During development many cellular mRNA are transported from site of synthesis to the site at which they function, and play important roles in determination of cell fate, and a wide range of biochemical activities. Similarly, viral RNAs are targeted to different sites in the host cell where they may take control of cellular functions as they build the 'factories' where virus replication takes place. Often such control results in significant impact on the cell, and in some cases results in apoptosis. Intracellular transport of viral RNAs, and virus replication complexes uses many of the cytoskeletal and membrane components used by host mRNAs. However, the mechanisms of assembly and transport of complexes are not known, and if known may lead to development of chemical or protein therapies that would block virus replication and attendant disease. The research proposed here will isolate and identify the critical components of the cellular membranes that comprise the replication complex for the model plant virus tobacco mosaic virus. The P30 Movement protein encoded by the virus is responsible for recruitment of large bodies of ER membranes to establish the replication factories. After the factories are assembled the membranes are redistributed in the cell. We will identify the host protein factors and processes that are essential for establishing the virus factories and for intracellular transport of the complexes from the perinuclear region, to the cytoplasmic ER, and lastly to the periphery of the cell. Specifically this research project will: I. Determine the topology of the P30 protein in the anchoring viral RNAs; II. Determine the role of MP sequences in aggregation of cellular membranes and for anchoring viral RNAs; Ill. Identify host proteins in membrane bound replication complexes that may be involved in intracellular targeting of viral RNA; IV. Identify and isolate host genes that are essential for function of the MP for intracellular and intercellular transport of RNA, using Arabidopsis thaliana as a model system. These studies will lead to a greater understanding of transport and targeting of RNA complexes within cells, and will increase understanding of regulation of cellular processes. As the system being used involves a virus model system, the knowledge gained by this research may lead to novel therapies and transgenic approaches to control virus replication and disease.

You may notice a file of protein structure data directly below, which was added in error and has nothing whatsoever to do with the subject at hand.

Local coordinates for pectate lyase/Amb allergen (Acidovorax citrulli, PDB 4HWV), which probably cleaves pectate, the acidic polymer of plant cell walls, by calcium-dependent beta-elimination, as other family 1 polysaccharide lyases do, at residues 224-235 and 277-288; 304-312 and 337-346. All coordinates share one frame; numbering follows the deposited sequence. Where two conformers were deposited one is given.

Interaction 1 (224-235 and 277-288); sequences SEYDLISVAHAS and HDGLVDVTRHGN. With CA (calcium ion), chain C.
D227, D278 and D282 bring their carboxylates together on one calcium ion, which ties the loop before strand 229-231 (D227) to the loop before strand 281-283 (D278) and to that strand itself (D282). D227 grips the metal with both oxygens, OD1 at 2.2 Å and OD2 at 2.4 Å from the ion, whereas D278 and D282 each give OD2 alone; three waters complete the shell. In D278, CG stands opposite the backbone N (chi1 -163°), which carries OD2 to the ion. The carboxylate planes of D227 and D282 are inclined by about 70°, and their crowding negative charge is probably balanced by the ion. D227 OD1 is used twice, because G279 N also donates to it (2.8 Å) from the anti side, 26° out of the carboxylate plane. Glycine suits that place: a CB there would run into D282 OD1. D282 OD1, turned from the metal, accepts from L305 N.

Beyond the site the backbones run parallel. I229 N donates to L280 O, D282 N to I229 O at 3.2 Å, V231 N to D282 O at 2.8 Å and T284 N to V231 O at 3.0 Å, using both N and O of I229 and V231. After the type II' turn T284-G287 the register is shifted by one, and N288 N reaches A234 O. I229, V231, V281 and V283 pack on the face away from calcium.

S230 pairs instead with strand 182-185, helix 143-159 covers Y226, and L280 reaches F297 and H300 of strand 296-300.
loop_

|Fujiki, Masaaki; Kawakami, Shigeki; Kim, Ryan W et al. (2006) Domains of tobacco mosaic virus movement protein essential for its membrane association. J Gen Virol 87:2699-707|
|Kawakami, Shigeki; Watanabe, Yuichiro; Beachy, Roger N (2004) Tobacco mosaic virus infection spreads cell to cell as intact replication complexes. Proc Natl Acad Sci U S A 101:6291-6|
|Brill, Laurence M; Dechongkit, Songpon; DeLaBarre, Byron et al. (2004) Dimerization of recombinant tobacco mosaic virus movement protein. J Virol 78:3372-7|